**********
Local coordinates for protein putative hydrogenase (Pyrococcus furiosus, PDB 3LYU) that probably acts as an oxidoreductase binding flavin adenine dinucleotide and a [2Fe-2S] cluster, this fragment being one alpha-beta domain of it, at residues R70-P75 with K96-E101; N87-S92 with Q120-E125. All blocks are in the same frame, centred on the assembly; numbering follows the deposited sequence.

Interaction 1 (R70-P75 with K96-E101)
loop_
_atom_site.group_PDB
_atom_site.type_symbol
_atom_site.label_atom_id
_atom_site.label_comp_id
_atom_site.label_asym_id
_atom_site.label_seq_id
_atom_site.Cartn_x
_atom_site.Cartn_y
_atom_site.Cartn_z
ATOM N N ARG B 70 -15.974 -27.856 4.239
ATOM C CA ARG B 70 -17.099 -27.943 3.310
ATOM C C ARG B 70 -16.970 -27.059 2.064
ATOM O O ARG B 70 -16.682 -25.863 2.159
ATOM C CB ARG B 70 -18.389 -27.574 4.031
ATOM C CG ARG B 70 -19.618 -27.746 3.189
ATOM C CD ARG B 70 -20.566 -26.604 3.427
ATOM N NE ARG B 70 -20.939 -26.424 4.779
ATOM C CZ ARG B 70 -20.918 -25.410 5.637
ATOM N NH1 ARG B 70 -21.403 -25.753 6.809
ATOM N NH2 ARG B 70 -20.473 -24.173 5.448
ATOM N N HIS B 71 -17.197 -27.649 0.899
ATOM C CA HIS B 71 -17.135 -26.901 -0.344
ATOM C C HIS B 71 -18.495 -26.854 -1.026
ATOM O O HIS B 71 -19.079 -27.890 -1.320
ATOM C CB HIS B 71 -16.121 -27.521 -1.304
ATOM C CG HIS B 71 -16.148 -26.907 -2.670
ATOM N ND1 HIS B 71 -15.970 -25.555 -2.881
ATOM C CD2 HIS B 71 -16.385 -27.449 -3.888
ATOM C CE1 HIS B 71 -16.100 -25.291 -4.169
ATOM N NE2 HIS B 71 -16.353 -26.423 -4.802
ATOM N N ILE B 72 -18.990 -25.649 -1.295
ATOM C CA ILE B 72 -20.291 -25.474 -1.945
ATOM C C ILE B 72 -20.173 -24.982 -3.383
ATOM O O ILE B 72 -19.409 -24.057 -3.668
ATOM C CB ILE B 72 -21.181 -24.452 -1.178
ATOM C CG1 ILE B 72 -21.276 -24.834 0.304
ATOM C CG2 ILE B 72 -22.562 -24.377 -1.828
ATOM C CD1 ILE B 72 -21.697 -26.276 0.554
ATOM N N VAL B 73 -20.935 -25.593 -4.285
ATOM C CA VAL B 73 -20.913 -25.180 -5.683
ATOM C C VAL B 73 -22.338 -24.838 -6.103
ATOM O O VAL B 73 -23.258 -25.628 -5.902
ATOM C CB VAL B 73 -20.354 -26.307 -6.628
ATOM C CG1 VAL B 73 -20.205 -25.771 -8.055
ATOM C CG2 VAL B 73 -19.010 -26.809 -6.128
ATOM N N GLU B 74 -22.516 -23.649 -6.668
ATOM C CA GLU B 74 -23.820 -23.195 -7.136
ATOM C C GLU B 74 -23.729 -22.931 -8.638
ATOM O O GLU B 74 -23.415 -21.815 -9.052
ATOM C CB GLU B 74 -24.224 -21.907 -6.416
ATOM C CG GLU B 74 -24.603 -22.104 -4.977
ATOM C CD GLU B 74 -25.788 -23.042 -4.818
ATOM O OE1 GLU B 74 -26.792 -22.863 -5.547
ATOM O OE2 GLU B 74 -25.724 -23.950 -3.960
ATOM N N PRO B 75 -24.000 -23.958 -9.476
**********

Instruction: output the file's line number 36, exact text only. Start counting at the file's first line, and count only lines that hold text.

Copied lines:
ATOM C C ILE B 72 -20.173 -24.982 -3.383